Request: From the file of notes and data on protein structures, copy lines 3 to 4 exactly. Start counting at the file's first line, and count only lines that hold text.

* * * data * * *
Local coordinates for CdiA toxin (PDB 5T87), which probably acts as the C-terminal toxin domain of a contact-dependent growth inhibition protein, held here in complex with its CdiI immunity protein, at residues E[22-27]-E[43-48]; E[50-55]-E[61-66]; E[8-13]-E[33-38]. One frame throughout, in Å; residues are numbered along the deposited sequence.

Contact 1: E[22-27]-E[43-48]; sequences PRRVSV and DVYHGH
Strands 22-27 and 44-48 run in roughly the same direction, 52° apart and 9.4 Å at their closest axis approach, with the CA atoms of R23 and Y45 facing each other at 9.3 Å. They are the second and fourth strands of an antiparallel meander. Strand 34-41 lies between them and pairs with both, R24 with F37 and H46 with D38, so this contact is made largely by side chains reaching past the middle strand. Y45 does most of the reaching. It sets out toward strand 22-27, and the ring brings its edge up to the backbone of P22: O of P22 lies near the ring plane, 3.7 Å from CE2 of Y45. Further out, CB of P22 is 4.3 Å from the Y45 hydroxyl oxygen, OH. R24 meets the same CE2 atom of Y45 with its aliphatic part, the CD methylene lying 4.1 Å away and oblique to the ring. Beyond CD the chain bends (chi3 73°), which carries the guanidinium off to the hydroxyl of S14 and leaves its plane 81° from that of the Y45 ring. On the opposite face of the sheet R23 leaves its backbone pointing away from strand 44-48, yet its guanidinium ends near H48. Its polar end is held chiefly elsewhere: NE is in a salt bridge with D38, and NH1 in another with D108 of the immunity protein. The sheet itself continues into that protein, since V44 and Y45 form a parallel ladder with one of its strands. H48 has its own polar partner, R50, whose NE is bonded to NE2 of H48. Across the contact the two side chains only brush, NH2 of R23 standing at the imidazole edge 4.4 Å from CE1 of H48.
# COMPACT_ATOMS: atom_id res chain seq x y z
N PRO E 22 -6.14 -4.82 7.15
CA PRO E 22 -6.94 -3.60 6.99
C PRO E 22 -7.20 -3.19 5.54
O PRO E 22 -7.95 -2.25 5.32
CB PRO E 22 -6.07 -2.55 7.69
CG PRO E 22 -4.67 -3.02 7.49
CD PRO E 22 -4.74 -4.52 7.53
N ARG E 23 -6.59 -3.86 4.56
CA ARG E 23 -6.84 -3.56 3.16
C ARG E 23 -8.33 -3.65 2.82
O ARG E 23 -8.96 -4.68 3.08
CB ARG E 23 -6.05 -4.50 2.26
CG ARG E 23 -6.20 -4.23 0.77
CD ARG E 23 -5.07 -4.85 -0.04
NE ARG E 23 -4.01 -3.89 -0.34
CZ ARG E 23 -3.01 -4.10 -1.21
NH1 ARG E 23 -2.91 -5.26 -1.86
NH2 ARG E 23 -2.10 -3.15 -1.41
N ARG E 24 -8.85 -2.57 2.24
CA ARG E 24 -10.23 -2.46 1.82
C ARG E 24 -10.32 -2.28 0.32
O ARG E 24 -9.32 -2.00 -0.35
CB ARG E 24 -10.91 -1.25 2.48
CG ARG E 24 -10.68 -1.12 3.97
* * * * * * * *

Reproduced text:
Strands 22-27 and 44-48 run in roughly the same direction, 52° apart and 9.4 Å at their closest axis approach, with the CA atoms of R23 and Y45 facing each other at 9.3 Å. They are the second and fourth strands of an antiparallel meander. Strand 34-41 lies between them and pairs with both, R24 with F37 and H46 with D38, so this contact is made largely by side chains reaching past the middle strand. Y45 does most of the reaching. It sets out toward strand 22-27, and the ring brings its edge up to the backbone of P22: O of P22 lies near the ring plane, 3.7 Å from CE2 of Y45. Further out, CB of P22 is 4.3 Å from the Y45 hydroxyl oxygen, OH. R24 meets the same CE2 atom of Y45 with its aliphatic part, the CD methylene lying 4.1 Å away and oblique to the ring. Beyond CD the chain bends (chi3 73°), which carries the guanidinium off to the hydroxyl of S14 and leaves its plane 81° from that of the Y45 ring. On the opposite face of the sheet R23 leaves its backbone pointing away from strand 44-48, yet its guanidinium ends near H48. Its polar end is held chiefly elsewhere: NE is in a salt bridge with D38, and NH1 in another with D108 of the immunity protein. The sheet itself continues into that protein, since V44 and Y45 form a parallel ladder with one of its strands. H48 has its own polar partner, R50, whose NE is bonded to NE2 of H48. Across the contact the two side chains only brush, NH2 of R23 standing at the imidazole edge 4.4 Å from CE1 of H48.
# COMPACT_ATOMS: atom_id res chain seq x y z